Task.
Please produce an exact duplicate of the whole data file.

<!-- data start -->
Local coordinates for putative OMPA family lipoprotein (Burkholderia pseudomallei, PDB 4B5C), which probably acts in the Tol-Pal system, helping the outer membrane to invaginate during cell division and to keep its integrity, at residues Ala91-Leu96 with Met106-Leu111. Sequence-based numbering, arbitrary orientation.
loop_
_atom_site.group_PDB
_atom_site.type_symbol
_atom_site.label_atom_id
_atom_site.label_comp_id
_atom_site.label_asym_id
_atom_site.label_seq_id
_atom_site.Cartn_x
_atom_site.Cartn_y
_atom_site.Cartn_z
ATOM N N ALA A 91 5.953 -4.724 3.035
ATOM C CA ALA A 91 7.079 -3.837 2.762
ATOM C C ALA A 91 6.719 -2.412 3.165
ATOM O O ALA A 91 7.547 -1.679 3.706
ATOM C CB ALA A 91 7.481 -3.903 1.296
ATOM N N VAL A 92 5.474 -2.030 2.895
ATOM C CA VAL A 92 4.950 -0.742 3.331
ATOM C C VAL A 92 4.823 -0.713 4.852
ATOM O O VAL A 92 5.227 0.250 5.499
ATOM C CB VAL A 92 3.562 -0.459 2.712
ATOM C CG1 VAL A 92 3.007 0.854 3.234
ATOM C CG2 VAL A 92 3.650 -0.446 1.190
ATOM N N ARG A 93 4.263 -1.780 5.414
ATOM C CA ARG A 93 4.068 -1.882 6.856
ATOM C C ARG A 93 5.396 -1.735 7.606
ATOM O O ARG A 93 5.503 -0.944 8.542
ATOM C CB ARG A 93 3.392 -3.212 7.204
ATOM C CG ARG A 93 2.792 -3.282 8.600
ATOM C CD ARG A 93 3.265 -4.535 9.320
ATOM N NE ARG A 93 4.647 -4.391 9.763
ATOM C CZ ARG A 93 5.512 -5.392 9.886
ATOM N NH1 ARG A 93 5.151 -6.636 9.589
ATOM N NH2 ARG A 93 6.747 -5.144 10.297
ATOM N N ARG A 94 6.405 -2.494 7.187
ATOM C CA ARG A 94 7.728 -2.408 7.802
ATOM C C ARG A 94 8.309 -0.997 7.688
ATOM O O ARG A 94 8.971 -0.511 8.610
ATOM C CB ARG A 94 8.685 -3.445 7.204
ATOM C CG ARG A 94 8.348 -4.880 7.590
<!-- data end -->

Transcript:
Local coordinates for putative OMPA family lipoprotein (Burkholderia pseudomallei, PDB 4B5C), which probably acts in the Tol-Pal system, helping the outer membrane to invaginate during cell division and to keep its integrity, at residues Ala91-Leu96 with Met106-Leu111. Sequence-based numbering, arbitrary orientation.
loop_
_atom_site.group_PDB
_atom_site.type_symbol
_atom_site.label_atom_id
_atom_site.label_comp_id
_atom_site.label_asym_id
_atom_site.label_seq_id
_atom_site.Cartn_x
_atom_site.Cartn_y
_atom_site.Cartn_z
ATOM N N ALA A 91 5.953 -4.724 3.035
ATOM C CA ALA A 91 7.079 -3.837 2.762
ATOM C C ALA A 91 6.719 -2.412 3.165
ATOM O O ALA A 91 7.547 -1.679 3.706
ATOM C CB ALA A 91 7.481 -3.903 1.296
ATOM N N VAL A 92 5.474 -2.030 2.895
ATOM C CA VAL A 92 4.950 -0.742 3.331
ATOM C C VAL A 92 4.823 -0.713 4.852
ATOM O O VAL A 92 5.227 0.250 5.499
ATOM C CB VAL A 92 3.562 -0.459 2.712
ATOM C CG1 VAL A 92 3.007 0.854 3.234
ATOM C CG2 VAL A 92 3.650 -0.446 1.190
ATOM N N ARG A 93 4.263 -1.780 5.414
ATOM C CA ARG A 93 4.068 -1.882 6.856
ATOM C C ARG A 93 5.396 -1.735 7.606
ATOM O O ARG A 93 5.503 -0.944 8.542
ATOM C CB ARG A 93 3.392 -3.212 7.204
ATOM C CG ARG A 93 2.792 -3.282 8.600
ATOM C CD ARG A 93 3.265 -4.535 9.320
ATOM N NE ARG A 93 4.647 -4.391 9.763
ATOM C CZ ARG A 93 5.512 -5.392 9.886
ATOM N NH1 ARG A 93 5.151 -6.636 9.589
ATOM N NH2 ARG A 93 6.747 -5.144 10.297
ATOM N N ARG A 94 6.405 -2.494 7.187
ATOM C CA ARG A 94 7.728 -2.408 7.802
ATOM C C ARG A 94 8.309 -0.997 7.688
ATOM O O ARG A 94 8.971 -0.511 8.610
ATOM C CB ARG A 94 8.685 -3.445 7.204
ATOM C CG ARG A 94 8.348 -4.880 7.590